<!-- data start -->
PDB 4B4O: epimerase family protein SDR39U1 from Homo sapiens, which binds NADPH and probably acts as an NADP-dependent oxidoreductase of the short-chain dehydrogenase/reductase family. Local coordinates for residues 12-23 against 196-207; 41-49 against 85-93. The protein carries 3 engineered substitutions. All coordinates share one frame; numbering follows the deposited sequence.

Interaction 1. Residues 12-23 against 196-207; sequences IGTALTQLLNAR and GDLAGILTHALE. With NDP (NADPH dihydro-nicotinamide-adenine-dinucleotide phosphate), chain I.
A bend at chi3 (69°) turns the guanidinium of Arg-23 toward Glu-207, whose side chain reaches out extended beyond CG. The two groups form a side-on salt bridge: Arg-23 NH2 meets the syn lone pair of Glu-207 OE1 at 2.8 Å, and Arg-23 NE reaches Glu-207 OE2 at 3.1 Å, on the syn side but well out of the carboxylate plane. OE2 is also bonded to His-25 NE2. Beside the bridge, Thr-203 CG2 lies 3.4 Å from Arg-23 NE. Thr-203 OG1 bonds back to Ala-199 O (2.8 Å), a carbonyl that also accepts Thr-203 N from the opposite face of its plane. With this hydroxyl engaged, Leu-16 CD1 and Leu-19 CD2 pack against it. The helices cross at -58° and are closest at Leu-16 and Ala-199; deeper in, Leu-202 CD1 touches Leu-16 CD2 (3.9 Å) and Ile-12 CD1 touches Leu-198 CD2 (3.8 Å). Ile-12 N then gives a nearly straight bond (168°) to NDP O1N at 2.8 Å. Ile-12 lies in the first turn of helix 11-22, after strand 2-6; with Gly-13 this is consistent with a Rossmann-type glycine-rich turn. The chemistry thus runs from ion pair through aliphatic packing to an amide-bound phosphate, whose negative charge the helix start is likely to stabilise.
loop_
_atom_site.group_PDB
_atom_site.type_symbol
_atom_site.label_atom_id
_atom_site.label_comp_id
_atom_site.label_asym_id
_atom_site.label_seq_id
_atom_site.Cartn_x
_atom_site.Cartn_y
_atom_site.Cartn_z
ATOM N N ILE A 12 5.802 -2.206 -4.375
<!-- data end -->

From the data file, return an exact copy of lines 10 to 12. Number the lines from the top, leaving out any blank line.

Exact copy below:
_atom_site.label_seq_id
_atom_site.Cartn_x
_atom_site.Cartn_y